- Provide your child with a place to live.
- Enroll your child in school.
- Oversee your child’s medical care.
- Apply for a passport for your child.
- Apply for, collect, receive, and manage money and any other assets of your child and disburse the funds for the benefit of your child.
- Seek any federal, state, and local government benefits that your child may qualify for.
Learn More: This form is distributed by the Maryland Courts for parents to designate a standby guardian for their children. Once this form is completed, the preferred caregiver (now called a standby guardian) will be able to begin caring for your child during certain emergencies without having to file papers in court. They will only need to file papers in court if they are going to care for your children for more than 180 days. You can change your mind at any time. More information, see our article on Standby Guardians.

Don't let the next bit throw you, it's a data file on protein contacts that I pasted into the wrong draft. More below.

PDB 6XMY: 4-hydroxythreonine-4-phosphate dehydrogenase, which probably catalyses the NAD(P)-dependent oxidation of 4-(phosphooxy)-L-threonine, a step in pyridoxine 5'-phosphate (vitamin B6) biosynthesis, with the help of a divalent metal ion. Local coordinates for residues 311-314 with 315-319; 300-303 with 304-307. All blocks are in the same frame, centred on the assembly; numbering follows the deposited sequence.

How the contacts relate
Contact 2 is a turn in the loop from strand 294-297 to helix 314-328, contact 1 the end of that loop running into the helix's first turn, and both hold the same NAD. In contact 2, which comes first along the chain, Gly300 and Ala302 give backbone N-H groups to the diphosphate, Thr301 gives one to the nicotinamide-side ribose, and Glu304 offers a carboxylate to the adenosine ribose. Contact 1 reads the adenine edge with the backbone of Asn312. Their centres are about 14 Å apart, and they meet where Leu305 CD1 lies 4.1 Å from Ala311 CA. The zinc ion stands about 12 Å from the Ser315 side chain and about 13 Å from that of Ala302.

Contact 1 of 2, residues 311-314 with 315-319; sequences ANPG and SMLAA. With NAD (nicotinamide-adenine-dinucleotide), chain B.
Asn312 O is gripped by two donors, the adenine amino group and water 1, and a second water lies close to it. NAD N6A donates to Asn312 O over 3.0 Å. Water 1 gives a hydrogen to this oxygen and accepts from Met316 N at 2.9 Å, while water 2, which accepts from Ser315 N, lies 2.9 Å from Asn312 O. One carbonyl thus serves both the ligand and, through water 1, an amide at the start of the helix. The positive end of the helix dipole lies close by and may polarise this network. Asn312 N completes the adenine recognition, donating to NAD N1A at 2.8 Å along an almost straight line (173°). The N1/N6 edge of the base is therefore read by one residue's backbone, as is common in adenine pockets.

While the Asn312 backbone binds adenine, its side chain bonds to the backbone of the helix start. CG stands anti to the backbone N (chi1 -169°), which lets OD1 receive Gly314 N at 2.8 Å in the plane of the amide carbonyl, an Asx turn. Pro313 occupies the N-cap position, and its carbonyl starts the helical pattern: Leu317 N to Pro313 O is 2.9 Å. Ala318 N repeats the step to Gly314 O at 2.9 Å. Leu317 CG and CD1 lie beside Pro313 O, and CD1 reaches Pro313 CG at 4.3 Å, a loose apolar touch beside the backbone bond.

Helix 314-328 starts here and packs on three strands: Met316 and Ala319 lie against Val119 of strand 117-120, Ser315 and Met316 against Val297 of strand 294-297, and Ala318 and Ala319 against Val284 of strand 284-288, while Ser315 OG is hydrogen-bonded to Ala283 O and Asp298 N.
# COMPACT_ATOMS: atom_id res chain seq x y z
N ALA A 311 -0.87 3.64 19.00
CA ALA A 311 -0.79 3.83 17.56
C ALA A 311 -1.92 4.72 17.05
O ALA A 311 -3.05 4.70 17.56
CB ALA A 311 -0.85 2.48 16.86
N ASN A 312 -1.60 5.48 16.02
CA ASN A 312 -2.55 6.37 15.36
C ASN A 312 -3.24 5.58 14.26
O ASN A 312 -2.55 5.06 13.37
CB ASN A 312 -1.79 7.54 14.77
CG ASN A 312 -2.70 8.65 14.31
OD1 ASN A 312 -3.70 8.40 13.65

Decide: Only parents can designate a standby guardian. If you are a parent planning for who will care for your child in the event of an emergency, this form will help with many or all of your family safety planning goals. If you currently care for another person’s child, you may not be able to use this form. You should speak to an attorney to see if you are considered a parent under Maryland’s Family Law.
- Designation of Standby Guardian
- Parental Designation and Consent to the Beginning of Standby Guardianship
- Special Information for Preparing for an Immigration Related Emergency
Goal: The rules controlling who can take care of children are different in each state. Some states call the document giving permission to your preferred caregiver to care for your children after an emergency a power of attorney. This is confusing for families with children living in Maryland because the document available to parents in Maryland is called a standby guardianship.